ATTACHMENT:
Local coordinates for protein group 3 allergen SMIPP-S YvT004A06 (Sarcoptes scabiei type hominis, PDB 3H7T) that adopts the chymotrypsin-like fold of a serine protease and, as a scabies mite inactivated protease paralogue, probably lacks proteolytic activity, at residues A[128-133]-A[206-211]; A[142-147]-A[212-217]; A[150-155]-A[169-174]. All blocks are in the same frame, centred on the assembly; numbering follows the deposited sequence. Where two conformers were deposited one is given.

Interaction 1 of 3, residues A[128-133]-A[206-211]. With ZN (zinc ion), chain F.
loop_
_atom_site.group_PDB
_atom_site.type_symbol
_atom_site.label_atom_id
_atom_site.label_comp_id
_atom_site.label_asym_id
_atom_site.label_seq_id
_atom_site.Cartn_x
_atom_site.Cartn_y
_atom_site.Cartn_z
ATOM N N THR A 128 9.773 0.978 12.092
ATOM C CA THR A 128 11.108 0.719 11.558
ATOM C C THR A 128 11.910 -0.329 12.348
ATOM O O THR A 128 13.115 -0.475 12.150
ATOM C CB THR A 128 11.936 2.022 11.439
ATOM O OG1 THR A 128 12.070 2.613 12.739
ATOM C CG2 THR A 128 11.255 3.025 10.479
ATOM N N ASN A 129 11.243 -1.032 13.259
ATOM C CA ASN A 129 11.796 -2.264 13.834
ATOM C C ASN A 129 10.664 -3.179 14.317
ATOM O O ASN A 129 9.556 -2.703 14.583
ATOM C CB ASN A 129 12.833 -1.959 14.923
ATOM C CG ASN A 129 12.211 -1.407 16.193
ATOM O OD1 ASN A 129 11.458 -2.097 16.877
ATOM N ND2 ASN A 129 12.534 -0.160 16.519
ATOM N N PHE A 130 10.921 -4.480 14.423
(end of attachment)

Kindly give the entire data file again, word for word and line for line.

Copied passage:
Local coordinates for protein group 3 allergen SMIPP-S YvT004A06 (Sarcoptes scabiei type hominis, PDB 3H7T) that adopts the chymotrypsin-like fold of a serine protease and, as a scabies mite inactivated protease paralogue, probably lacks proteolytic activity, at residues A[128-133]-A[206-211]; A[142-147]-A[212-217]; A[150-155]-A[169-174]. All blocks are in the same frame, centred on the assembly; numbering follows the deposited sequence. Where two conformers were deposited one is given.

Interaction 1 of 3, residues A[128-133]-A[206-211]. With ZN (zinc ion), chain F.
loop_
_atom_site.group_PDB
_atom_site.type_symbol
_atom_site.label_atom_id
_atom_site.label_comp_id
_atom_site.label_asym_id
_atom_site.label_seq_id
_atom_site.Cartn_x
_atom_site.Cartn_y
_atom_site.Cartn_z
ATOM N N THR A 128 9.773 0.978 12.092
ATOM C CA THR A 128 11.108 0.719 11.558
ATOM C C THR A 128 11.910 -0.329 12.348
ATOM O O THR A 128 13.115 -0.475 12.150
ATOM C CB THR A 128 11.936 2.022 11.439
ATOM O OG1 THR A 128 12.070 2.613 12.739
ATOM C CG2 THR A 128 11.255 3.025 10.479
ATOM N N ASN A 129 11.243 -1.032 13.259
ATOM C CA ASN A 129 11.796 -2.264 13.834
ATOM C C ASN A 129 10.664 -3.179 14.317
ATOM O O ASN A 129 9.556 -2.703 14.583
ATOM C CB ASN A 129 12.833 -1.959 14.923
ATOM C CG ASN A 129 12.211 -1.407 16.193
ATOM O OD1 ASN A 129 11.458 -2.097 16.877
ATOM N ND2 ASN A 129 12.534 -0.160 16.519
ATOM N N PHE A 130 10.921 -4.480 14.423